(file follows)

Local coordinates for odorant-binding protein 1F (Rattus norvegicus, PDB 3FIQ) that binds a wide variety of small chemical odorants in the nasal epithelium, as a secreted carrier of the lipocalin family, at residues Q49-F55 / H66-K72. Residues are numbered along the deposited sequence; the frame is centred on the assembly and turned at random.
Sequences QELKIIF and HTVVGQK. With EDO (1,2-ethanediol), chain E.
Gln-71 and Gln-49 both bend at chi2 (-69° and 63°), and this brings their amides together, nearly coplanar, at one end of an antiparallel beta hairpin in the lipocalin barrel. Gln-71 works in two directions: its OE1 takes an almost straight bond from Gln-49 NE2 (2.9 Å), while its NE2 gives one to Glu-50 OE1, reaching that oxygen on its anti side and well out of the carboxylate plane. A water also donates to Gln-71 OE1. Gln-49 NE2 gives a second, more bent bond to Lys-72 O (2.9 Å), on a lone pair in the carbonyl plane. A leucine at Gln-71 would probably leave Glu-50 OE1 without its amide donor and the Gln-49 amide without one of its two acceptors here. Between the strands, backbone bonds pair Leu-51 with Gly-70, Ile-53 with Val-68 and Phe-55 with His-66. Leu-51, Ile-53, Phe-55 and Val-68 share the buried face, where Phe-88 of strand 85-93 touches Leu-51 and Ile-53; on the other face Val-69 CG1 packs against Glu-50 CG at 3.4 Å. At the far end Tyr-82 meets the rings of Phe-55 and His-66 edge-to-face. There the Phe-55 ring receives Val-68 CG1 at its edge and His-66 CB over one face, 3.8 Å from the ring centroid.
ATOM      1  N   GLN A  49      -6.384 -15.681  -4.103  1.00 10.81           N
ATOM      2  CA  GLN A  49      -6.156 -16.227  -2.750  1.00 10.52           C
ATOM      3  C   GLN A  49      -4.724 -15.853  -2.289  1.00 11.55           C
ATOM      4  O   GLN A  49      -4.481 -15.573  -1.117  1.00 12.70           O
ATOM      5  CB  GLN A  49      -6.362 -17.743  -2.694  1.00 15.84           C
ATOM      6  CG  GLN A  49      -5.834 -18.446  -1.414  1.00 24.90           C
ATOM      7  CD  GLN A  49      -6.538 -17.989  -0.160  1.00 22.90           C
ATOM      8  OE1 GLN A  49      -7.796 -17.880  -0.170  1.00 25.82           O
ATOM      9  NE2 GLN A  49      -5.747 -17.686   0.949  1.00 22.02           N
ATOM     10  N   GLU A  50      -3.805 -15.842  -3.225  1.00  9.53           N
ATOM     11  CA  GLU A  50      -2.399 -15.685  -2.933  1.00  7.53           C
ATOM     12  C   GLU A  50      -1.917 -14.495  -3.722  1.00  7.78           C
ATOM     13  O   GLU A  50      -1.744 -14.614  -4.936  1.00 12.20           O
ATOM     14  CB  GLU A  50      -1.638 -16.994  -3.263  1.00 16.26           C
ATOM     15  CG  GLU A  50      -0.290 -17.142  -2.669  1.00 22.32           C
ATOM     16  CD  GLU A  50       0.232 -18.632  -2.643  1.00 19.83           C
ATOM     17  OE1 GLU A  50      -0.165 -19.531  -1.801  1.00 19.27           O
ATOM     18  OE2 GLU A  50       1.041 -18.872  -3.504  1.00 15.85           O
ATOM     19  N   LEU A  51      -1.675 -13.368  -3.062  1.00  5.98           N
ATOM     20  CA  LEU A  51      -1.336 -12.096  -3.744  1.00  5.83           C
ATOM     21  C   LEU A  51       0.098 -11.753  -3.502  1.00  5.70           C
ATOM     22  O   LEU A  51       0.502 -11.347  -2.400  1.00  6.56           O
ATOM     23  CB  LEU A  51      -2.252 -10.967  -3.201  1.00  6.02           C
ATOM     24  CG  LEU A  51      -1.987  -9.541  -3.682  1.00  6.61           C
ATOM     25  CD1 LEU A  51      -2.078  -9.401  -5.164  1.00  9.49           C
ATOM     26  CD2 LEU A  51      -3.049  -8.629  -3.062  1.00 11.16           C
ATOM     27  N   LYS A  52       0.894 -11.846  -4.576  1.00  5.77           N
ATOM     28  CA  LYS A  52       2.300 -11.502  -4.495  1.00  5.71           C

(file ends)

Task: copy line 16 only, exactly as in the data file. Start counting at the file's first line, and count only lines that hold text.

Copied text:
ATOM     13  O   GLU A  50      -1.744 -14.614  -4.936  1.00 12.20           O